How can Blazor apps add your bottom line

By June 10, 2020November 3rd, 2020Articles

I love my job, but there are rough days.

One of those rough days is when you spend hours working on a solution only to find out that it didn’t meet your expectations and you have no choice but to start over (not to mention, having to explain the situation to a client who may not understand the challenges of web application development).

We can attribute several delays to inefficient processes in application development, which is why I am excited about Blazor web apps.

Apps developed using Microsoft Blazor have the potential to add tremendous value to the bottom line and ensure all parties benefit. Clients benefit because apps can be developed more efficiently, while application development firms benefit because they use a technology that makes their lives significantly easier.

Furthermore, it is possible to build progressive web apps (PWA) that can be installed on mobile devices. However, that is a subject for a different article.

What’s the big deal with Blazor apps?

To explain the big deal behind Blazor apps, we need to take a look at Microsoft Blazor. As some of you know, it’s an open-source framework for developing web applications. For a long time, only the server-side was available to developers, but recently, Microsoft announced that the client-side would also be available with Microsoft WebAssembly 3.2.0.

Blazor apps are a big deal for businesses because of the ease and convenience it brings to web development applications. Blazor comes with several features, like dependency interjections and JavaScript Interop, which eases the development of Blazor apps.

For example, Blazor comes with the entire stack of .Net runtime libraries, so developers don’t have to waste time rewriting code. They can ‘bring in’ code to support an application, without having to worry about code validation or transfer data across both .Net and JavaScript layers.

These actions can save a lot of time for developers working on Blazor apps, adding value to the bottom line.

Furthermore, developing apps with Blazor is a relatively simple task compared to working with other frameworks. Certain features, like fetching data and communicating with a database are relatively simple tasks on Blazor, compared to other languages. These features make development easier, which means Blazor apps can be developed more efficiently.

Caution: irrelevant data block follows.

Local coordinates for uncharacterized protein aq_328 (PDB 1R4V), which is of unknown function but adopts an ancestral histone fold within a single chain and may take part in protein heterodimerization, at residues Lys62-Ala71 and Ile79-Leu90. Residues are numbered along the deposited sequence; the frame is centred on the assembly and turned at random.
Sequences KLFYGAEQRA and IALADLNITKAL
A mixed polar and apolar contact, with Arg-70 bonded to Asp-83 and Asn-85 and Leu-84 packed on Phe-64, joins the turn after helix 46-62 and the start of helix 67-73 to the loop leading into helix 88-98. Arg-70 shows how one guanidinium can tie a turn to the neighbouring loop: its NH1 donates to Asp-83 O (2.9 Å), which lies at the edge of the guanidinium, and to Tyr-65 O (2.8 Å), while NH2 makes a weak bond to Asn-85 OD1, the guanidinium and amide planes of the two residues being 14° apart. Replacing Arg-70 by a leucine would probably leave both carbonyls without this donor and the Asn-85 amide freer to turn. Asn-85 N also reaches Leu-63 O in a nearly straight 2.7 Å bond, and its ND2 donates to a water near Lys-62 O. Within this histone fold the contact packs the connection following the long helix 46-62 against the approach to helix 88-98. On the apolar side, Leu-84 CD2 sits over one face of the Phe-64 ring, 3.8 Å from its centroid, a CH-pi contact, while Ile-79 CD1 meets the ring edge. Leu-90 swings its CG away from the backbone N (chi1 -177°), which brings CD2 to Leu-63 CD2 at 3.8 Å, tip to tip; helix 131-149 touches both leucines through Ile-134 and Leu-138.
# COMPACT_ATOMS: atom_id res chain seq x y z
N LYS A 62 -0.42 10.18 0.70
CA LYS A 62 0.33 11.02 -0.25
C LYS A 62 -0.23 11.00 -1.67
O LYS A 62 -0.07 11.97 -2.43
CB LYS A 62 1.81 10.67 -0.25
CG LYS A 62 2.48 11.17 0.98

Blazor apps are perfectly suited for business applications where a constant connection is necessary. On Blazor, application code runs on the server-side so that the data layer is well-connected. But beyond that, the possibilities of what Blazor apps can do are limitless.

This is because Blazor allows programmers to perform certain functions, like write back-end languages like C#, opening up possibilities where there were once restrictions.

As a programming language, C# has several advantages that Javascript doesn’t. It can support code written in any .Net language and supports several other features that are not found on Javascript, like Properties, Indexes, Structures, Preprocessors and Operator Overloading, all of which help with the efficient creation of web applications.

There is also the issue of security, Blazor apps are developed from the same environment as JavaScript, so the apps developed will not be doing anything suspicious on client machines.

Blazor apps have incredible reach because they are supported on all browsers, both mobile and desktop. So clients benefit because any apps made with Blazor will work on all major browsers, maximising their reach.

Developers can also share DTO definitions between the browser hosted on the Blazor WASM client and the ASP.Net Core Server. This means developers can avoid a lot of unnecessary work, like generating client-side Javascript object models.

Avoiding these extra steps in the development process means avoiding other costly mistakes, like mismatches in datatypes. Sharing datatypes has proven to be a real time-saver for developers, they can put more focus on productive work, instead of wasting time fixing mistakes.

Finally, apps built with Blazor Server require fewer abstractions. This is because the apps don’t require a Web API service to communicate with a database when app data is on the same server. This means developers can add the services directly into the application, making it much easier to compose the app within a single project, as opposed to multiple projects.

Blazor apps for the win!

The technical benefits of Blazor apps add tremendous value to both the developer and the client. The developer benefits because it makes processes more efficient, making it easy to develop sophisticated web applications in a shorter time period.

Clients also end up benefitting from the technical shortcuts Blazor provides because they will get their apps a lot sooner than usual. That means less time spent completing the final product, giving more room for fine-tuning and polishing.

With the tremendous value on offer from Blazor apps, the continued evolution of Blazor and what it can do for web application development is an exciting prospect for both development companies and their clients.